The worst of the coronavirus outbreak is almost certainly yet to come, and it seems we are reaching the end of the beginning. We are about to witness what is going to happen when the virus takes hold in poorer countries, with Latin America emerging as its next target.
Yesterday, things got even worse for Brazil, who recorded 20,000 new cases and 888 new deaths, which means it will likely soon become the second worst affected nation in the world soon. Peru also surpasses 100,000 coronavirus cases, according to Al Jazeera. Prior to the latest developments, the Essential Millennial reported on what makes Brazil’s challenge unique compared to the hard-hit nations of the “Global North”, and it seems that our worst fears have been realized in that the virus’ battleground has now shifted towards the far more vulnerable developing nations of the world – starting with Latin America.
Brazil now has 291,579 cases and almost 18,859 deaths, according to Johns Hopkins University and those numbers are rising at an alarming rate. Peru has 104,020 confirmed cases and over 3,000 dead, making it the second-worst affected nation in South America. In North America, Mexico has reported 56,594 cases and over 6,000 deaths, while Chile has 53,617 cases, but a far lower tally of 544 deaths. Chile’s relatively low fatality rate likely boils down to the free access to public healthcare and publicly subsidised access to private healthcare in the country. It boasts far and away the most comprehensive healthcare policies on the continent and will likely be a unique outlier in terms of its lower fatality rate.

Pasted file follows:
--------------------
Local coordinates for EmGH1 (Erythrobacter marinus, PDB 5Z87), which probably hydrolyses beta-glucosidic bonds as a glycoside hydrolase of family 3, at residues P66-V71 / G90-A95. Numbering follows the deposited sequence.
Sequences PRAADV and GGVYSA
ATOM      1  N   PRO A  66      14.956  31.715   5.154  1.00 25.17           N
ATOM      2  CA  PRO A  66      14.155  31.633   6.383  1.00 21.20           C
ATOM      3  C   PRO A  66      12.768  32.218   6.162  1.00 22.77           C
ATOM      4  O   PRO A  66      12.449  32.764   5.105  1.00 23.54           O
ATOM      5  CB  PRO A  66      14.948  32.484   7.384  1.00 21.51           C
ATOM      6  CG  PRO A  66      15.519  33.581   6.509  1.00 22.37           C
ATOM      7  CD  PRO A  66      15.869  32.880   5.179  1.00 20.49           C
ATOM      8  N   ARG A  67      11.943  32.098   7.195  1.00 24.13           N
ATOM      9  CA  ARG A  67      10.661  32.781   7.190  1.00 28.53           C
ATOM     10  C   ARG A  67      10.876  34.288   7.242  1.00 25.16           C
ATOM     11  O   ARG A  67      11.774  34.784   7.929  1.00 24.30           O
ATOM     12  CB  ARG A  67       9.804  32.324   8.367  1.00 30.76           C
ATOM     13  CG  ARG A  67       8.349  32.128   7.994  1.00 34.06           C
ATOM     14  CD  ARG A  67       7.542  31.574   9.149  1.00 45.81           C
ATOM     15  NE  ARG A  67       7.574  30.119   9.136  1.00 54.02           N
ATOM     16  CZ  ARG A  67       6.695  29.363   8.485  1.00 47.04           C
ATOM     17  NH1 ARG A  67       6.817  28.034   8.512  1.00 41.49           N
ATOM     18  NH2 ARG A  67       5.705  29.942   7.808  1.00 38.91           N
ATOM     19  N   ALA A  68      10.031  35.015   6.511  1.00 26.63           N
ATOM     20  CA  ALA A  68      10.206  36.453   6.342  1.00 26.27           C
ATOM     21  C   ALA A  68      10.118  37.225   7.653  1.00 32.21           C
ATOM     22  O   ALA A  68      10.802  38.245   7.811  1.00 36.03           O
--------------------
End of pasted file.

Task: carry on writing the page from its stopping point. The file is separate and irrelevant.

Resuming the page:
The WHO recorded a record number of new cases globally yesterday, with 106,000 new infections for just one day, raising huge concerns over the state of affairs in poor nations.
And, while South America is showing clear signs of a spike in infections, across the Atlantic, many African nations’ cases are rising into the thousands with places like Congo (1,731), Cote D’Ivoire (2,231), Ghana (6,269), Sudan (3,138), Nigeria (6,677) and Cameroon (3,733) starting to see their cases spike.
COVID-19 is no longer a disease playing out only in the first world, but is starting to hit places that have high comorbidities like HIV, tuberculosis and lower respiratory tract infections. And, of course, these are largely rural nations with very poor access to healthcare.
So, while many people will argue that COVID-19 has low fatality rates, the chances of people dying in these parts of the world is significantly higher. Chances are that, before long, we will not be counting death tolls in tens or hundreds of thousands, but in the millions.
There are 5,000,038 confirmed cases of coronavirus globally, and 328,172 people have lost their lives to the virus. And things are about to get a lot worse.